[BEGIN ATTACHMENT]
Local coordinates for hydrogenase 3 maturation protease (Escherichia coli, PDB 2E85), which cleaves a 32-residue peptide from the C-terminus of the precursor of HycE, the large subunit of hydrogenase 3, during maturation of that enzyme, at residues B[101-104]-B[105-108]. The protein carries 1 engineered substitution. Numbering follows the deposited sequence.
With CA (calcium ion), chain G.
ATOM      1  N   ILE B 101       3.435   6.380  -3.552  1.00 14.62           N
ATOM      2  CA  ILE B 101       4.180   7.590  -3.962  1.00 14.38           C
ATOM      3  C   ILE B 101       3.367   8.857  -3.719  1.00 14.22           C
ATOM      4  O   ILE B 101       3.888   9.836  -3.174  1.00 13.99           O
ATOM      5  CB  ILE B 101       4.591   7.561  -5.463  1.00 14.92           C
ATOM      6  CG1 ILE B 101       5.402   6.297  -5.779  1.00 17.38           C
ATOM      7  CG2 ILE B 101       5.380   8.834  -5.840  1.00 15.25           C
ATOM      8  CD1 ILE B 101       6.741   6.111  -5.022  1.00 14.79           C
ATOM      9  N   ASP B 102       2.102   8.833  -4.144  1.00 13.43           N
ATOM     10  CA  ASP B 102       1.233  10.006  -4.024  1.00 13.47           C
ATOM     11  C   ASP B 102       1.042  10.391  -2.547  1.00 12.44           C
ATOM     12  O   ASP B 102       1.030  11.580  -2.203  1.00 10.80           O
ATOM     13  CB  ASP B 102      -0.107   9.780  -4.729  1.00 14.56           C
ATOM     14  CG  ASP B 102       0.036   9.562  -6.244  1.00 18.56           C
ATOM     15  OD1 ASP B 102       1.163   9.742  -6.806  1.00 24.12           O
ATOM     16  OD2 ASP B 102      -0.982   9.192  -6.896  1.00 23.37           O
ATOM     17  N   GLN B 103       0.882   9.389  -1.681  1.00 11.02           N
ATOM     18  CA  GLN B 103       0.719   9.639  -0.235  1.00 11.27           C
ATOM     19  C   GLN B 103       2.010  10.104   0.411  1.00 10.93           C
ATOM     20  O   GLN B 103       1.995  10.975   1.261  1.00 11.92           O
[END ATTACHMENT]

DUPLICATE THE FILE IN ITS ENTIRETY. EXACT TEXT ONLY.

Local coordinates for hydrogenase 3 maturation protease (Escherichia coli, PDB 2E85), which cleaves a 32-residue peptide from the C-terminus of the precursor of HycE, the large subunit of hydrogenase 3, during maturation of that enzyme, at residues B[101-104]-B[105-108]. The protein carries 1 engineered substitution. Numbering follows the deposited sequence.
With CA (calcium ion), chain G.
ATOM      1  N   ILE B 101       3.435   6.380  -3.552  1.00 14.62           N
ATOM      2  CA  ILE B 101       4.180   7.590  -3.962  1.00 14.38           C
ATOM      3  C   ILE B 101       3.367   8.857  -3.719  1.00 14.22           C
ATOM      4  O   ILE B 101       3.888   9.836  -3.174  1.00 13.99           O
ATOM      5  CB  ILE B 101       4.591   7.561  -5.463  1.00 14.92           C
ATOM      6  CG1 ILE B 101       5.402   6.297  -5.779  1.00 17.38           C
ATOM      7  CG2 ILE B 101       5.380   8.834  -5.840  1.00 15.25           C
ATOM      8  CD1 ILE B 101       6.741   6.111  -5.022  1.00 14.79           C
ATOM      9  N   ASP B 102       2.102   8.833  -4.144  1.00 13.43           N
ATOM     10  CA  ASP B 102       1.233  10.006  -4.024  1.00 13.47           C
ATOM     11  C   ASP B 102       1.042  10.391  -2.547  1.00 12.44           C
ATOM     12  O   ASP B 102       1.030  11.580  -2.203  1.00 10.80           O
ATOM     13  CB  ASP B 102      -0.107   9.780  -4.729  1.00 14.56           C
ATOM     14  CG  ASP B 102       0.036   9.562  -6.244  1.00 18.56           C
ATOM     15  OD1 ASP B 102       1.163   9.742  -6.806  1.00 24.12           O
ATOM     16  OD2 ASP B 102      -0.982   9.192  -6.896  1.00 23.37           O
ATOM     17  N   GLN B 103       0.882   9.389  -1.681  1.00 11.02           N
ATOM     18  CA  GLN B 103       0.719   9.639  -0.235  1.00 11.27           C
ATOM     19  C   GLN B 103       2.010  10.104   0.411  1.00 10.93           C
ATOM     20  O   GLN B 103       1.995  10.975   1.261  1.00 11.92           O